How awake endoscopic spine surgery reinvigorated Dr. Raymond Gardocki's practice

Written by Alan Condon | October 01, 2019 | Print  |

Raymond Gardocki, MD, is a spine surgeon specializing in endoscopic spine surgery at Memphis, Tenn.-based Campbell Clinic Orthopaedics.

Ten years ago, Dr. Gardocki tried his hand at endoscopic spine surgery before turning to focus on outpatient lumbar fusions. After continuously refining his approach to outpatient lumbar fusions with no new technology or variation to the procedure on the horizon, he recalled the early stages of burnout starting to set in.

Dr. Gardocki returned to endoscopic spine surgery, completed his training and began incorporating it into his practice in 2017. In February, he completed his 100th endoscopic spine surgery using Joimax technology.

Here, Dr. Gardocki discusses the evolution of patient education and avoiding burnout.

Question: How has the evolution of the internet and patient self-education affected your practice? Have you experienced patients requesting specific spine procedures they've researched?

Dr. Raymond Gardocki: Actually, yes. There's one gentleman had a transforaminal discectomy awake and he did a very good job of articulating what it was like. I think that's one of the most common questions patients ask me — 'what is it like to be awake when you're pulling stuff out of my spine?' I always send people to this video because he articulated it very well. That patient came to me in clinic, said he's got a problem with pain down his leg and saw I was doing this surgery. He said, 'I don't know if I'm a candidate, but I want you to do it anyway.' I told him it doesn't work that way, but he actually turned out to be an excellent candidate. There's a moment where I pull the herniation out and he explains how the pain relief came on and how he literally passed out from joy and relief of pain.

For a while I was getting burnt out, I didn't think I could do spine surgery much longer and now I look forward to going into the OR. When I had the difficulty with endoscopic surgery a decade ago, and kind of gave up on it, I really focused on outpatient lumbar fusions. I got pretty good at it and I felt like I had it refined about as much as I could. When you start doing a surgery like that it takes you four hours, and I got it down to 90 minutes. You don't knock 90 minutes off a surgery by finding one thing that saves you 90 minutes; you find 90 things that save you a minute each. You don't do it by rushing, you do it by doing things efficiently and only doing the essential steps.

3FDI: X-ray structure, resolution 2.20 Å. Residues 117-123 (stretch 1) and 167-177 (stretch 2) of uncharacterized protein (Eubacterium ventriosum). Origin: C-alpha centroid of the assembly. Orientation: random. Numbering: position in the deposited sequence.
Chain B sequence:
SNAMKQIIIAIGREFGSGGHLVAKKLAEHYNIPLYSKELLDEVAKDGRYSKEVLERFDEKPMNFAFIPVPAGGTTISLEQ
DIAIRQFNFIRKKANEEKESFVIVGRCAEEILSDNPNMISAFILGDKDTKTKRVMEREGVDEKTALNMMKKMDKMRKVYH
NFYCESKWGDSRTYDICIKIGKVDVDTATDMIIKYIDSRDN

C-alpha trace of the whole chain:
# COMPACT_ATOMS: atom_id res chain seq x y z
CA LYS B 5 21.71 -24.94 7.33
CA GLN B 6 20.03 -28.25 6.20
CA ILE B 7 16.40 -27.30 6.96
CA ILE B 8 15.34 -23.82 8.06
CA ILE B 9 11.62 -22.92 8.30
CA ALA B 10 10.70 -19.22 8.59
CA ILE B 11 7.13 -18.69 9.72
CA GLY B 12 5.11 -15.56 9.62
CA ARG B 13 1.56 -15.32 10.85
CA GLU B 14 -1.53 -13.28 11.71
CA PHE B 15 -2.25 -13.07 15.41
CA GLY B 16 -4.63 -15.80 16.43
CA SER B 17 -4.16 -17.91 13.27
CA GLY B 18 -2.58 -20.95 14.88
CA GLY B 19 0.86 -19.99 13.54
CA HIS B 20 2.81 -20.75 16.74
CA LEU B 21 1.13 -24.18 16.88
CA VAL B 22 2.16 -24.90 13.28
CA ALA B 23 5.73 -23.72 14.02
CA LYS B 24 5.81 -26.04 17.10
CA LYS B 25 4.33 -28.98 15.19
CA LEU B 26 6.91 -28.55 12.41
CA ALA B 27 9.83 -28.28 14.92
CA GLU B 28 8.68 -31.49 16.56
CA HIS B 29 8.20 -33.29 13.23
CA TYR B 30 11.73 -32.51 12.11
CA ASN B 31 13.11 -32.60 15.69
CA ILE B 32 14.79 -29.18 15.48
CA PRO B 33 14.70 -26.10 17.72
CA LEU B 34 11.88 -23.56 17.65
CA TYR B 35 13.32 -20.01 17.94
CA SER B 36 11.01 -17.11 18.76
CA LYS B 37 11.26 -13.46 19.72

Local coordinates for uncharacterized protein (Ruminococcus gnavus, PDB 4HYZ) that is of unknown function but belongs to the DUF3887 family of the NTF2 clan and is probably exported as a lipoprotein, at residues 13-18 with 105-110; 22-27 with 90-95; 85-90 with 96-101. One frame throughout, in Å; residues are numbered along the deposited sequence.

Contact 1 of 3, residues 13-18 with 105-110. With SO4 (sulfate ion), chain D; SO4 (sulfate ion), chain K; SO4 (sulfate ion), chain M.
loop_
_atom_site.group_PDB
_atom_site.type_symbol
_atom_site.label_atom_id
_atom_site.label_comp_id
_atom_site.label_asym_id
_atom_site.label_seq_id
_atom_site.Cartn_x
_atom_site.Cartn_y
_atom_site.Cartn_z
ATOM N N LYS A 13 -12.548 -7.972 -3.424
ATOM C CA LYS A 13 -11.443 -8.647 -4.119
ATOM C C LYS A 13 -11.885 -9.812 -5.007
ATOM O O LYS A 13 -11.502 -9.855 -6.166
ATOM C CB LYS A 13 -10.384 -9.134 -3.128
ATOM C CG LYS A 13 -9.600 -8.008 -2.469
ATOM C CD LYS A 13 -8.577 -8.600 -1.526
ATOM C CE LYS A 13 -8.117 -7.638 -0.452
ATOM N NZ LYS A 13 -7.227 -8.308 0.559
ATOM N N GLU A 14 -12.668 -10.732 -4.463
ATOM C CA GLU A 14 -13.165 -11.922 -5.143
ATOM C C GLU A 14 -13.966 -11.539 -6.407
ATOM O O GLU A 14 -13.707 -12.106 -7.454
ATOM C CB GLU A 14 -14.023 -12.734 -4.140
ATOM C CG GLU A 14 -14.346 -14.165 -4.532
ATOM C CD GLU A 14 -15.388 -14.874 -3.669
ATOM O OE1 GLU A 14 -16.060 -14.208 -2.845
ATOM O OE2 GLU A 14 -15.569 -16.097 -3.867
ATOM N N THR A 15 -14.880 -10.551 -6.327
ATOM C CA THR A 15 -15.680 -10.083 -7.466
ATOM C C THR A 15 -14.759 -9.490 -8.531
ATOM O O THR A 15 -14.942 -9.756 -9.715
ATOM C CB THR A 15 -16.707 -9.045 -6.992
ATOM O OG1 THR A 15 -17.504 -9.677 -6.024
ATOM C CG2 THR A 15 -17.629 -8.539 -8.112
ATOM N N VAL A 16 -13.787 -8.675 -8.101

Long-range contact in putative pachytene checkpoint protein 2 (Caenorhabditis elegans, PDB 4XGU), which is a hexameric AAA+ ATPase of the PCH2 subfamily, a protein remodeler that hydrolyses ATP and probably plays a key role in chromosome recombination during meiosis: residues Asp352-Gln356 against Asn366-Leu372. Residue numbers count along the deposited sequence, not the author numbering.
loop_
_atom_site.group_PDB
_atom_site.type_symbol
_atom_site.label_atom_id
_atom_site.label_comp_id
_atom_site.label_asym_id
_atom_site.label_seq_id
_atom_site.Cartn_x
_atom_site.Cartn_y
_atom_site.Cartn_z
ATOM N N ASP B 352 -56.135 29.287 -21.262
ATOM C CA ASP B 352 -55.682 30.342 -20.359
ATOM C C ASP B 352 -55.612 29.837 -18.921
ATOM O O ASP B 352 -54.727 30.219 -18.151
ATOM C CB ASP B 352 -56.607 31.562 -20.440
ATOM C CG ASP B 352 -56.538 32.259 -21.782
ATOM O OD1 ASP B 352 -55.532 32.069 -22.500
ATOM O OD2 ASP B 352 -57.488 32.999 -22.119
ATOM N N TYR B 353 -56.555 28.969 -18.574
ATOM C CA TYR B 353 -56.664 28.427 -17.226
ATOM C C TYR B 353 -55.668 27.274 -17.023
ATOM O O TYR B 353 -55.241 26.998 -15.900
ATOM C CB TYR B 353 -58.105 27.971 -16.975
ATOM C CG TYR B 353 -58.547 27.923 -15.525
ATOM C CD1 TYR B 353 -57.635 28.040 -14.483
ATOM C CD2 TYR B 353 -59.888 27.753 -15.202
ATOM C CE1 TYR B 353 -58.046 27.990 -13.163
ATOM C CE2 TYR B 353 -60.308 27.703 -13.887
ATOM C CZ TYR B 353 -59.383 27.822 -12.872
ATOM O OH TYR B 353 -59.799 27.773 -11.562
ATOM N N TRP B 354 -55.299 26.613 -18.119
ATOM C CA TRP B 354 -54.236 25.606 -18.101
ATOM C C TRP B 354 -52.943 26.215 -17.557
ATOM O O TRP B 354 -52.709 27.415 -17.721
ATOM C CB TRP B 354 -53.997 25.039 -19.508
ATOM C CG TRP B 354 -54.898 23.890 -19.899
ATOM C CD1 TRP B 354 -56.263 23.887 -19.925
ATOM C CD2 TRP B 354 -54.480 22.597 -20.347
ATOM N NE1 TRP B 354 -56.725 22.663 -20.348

I was at the point where unless there was some sort of technological change, I didn't see myself being able to do this much differently or better than I am doing it now. Then the endoscope came along. It's very enjoyable to offer patients a procedure you think is best and there's nobody else offering it in your community. I truly believe I'm doing the best I can and the best that's possible with the technology that's available, which is very fulfilling.

More articles on spine:
Dr. Raymond Gardocki: Endoscopic spine surgery in the US — will it catch up to other countries?  
Clarifying patient, provider goals before surgery and robotics in spine: Q&A with Dr. Kris Radcliff
Dr. Isaac Karikari: Changing attitudes toward opioids and how physicians can drive change



© Copyright ASC COMMUNICATIONS 2019. Interested in LINKING to or REPRINTING this content? View our policies here.